As if to say that if you get a big salary, we can abuse your human rights in any way we like and you won’t require reparations. But, it is exactly the fact that so few Afro-American men or women have reached these positions and levels of development that makes the case for reparations.
In addition, I would say it’s a stretch to state that “Lincoln's second inaugural, hailed generally as the greatest speech in the English language” is either the greatest speech in the English language or an apology.
Sadly, Mr. Horowitz’s condescendence bursts out when he spews that …”Thanks in part to the efforts of the majority of Americans who were not slaves and who are not black, blacks in America today are the richest and freest blacks on God's green earth. Richer and freer than black citizens of any black nation in the world. Seventy-five percent of black Americans live above the poverty line and 50% are solidly in the middle class”blacks in America today are the richest and freest blacks on God's green earth. (The emphasis is mine). I am flummoxed that Blacks should thank whites for what they have. Can someone show me a better example of plantation mentality this year?
Where does Mr. Horowitz get these figures anyway? What about average income? What about the 25% below the poverty line and the 50% below the middle class? Well, shall we just ignore them? Are Afro-Americans to be content just with being better off than black people in Africa? How about comparing how many whites are above the poverty line and in the middle class, proportionately? How about comparing Appalachia and the Andes and telling cyclically poor white West Virginians they ought to be happy?
Mr. Horowitz ends his triumphal, racist attack on Afro-Americans by boldly stating: “America did not create black slavery, but ended it”. I beg to differ. When the nation was founded and slavery was accepted as part of the compact, the USA accepted the heritage of slavery its forefathers bequeathed it for itself. Just like one accepts the good things they bequeathed. Otherwise, it would be worse, it would have been the Founding Fathers that created slavery on US soil by acquiescing in 1787! Mr. Horowitz had best learn to accept the facts of history rather than write the history he wishes had been. We’d all be quicker about ending the debate and finding a solution then.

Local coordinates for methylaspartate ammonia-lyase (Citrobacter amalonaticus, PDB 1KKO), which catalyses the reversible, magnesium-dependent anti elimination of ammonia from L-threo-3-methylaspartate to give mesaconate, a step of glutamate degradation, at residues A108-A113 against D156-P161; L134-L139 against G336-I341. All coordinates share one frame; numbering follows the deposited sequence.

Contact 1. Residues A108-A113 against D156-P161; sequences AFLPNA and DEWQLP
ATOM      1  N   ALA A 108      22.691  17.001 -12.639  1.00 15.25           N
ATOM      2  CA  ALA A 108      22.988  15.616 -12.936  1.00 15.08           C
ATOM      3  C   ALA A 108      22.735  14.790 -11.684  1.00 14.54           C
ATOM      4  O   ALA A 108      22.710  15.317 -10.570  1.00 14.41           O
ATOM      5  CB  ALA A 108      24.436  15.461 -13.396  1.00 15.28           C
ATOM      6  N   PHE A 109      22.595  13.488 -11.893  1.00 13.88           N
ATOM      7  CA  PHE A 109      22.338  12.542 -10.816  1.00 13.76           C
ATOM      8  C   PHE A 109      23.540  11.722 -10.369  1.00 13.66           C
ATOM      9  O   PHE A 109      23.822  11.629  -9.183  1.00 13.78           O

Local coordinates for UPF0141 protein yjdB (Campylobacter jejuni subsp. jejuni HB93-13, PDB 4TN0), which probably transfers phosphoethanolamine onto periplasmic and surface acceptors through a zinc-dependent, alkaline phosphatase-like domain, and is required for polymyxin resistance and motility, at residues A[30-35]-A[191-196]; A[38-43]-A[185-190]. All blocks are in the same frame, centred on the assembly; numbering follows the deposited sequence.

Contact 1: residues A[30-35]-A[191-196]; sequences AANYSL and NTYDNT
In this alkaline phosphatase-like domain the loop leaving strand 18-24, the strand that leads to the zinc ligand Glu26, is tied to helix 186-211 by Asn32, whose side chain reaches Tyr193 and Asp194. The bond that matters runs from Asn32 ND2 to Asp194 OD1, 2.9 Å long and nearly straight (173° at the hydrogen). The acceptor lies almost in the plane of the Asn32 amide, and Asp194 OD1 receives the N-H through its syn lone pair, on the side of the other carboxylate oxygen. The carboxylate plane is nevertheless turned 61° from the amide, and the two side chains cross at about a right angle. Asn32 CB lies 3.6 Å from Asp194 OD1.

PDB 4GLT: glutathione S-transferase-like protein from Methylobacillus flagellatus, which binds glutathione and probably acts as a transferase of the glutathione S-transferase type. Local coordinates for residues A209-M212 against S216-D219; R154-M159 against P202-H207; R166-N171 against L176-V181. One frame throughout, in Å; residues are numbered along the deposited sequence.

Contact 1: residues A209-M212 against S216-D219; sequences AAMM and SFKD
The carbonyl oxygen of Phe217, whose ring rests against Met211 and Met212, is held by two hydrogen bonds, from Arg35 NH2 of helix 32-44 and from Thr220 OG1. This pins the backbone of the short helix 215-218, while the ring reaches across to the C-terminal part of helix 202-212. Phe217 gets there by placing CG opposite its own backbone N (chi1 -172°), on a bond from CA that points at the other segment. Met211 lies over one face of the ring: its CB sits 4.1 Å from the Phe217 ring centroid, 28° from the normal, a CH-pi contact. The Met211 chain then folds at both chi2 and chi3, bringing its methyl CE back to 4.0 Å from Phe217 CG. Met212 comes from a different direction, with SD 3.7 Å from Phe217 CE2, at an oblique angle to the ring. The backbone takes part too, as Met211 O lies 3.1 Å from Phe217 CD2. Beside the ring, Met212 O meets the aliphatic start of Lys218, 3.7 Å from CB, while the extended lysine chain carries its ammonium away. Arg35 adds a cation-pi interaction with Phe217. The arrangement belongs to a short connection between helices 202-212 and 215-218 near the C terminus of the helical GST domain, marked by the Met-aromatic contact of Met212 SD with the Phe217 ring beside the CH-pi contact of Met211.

Finally, I’d like to add that three comments that go beyond Mr. Horowitz’s demagoguery. Firstly, that like Mr. Horowitz, I do not believe slavery can be compensated now. Too much time has passed and there were entirely too many factors (none, however, of those listed by Mr. Horowitz) in play in an era too distant and far away to pass effective judgement today.
I believe it has to be recognised as the great injustice it was and righted even more than it has been. But the reparations scheme is too far off the mark from reality. Reparations make sense when the event can still be seen in the same light and some or most of those involved participate. Instead, a blanket scheme to address the backward development of Afro-American people through education, health and housing would be a better solution, much as is and has been done with Hmong, Vietnamese, Cuban and other refugee groups.
Secondly, that this is a good debate, eventually a healing one and with merit not only for Afro-Americans but also Native Americans, Mexican Americans whose lands were stolen, the interned Japanese and other minorities (Eskimos, Hawaiians) who have been trampled on by white Manifest Destiny.
Thirdly, that none of those anyway agreeing with Mr. Horowitz need fear reparation payments. The USA solemnly promised by treaty loyalists’ that were chased away or fled to the adjacent British lands that are now Canada, to pay reparations for their stolen property and businesses lost in the rebellious domains of King George. To this date, 215 + years later, not one penny has been forthcoming.
This broken treaty has the distinction of being the first of dozens of treaties broken by the USA with nations. Imagine the interest to be paid if the Canadian descendants of the displaced filed claims!
Alec Lloyd - 8/30/2002
I’m sorry, I don’t see the point of an apology. Apologize for what, abolishing slavery at great cost in blood and national treasure? Shall the descendants of indentured servants also get an apology?
And what of those who are already dead? How do we apologize to them? And those who are not yet born, will we have to go through a ritual of national self-flagellation every few years to remind everyone that bad things happened more than a century ago?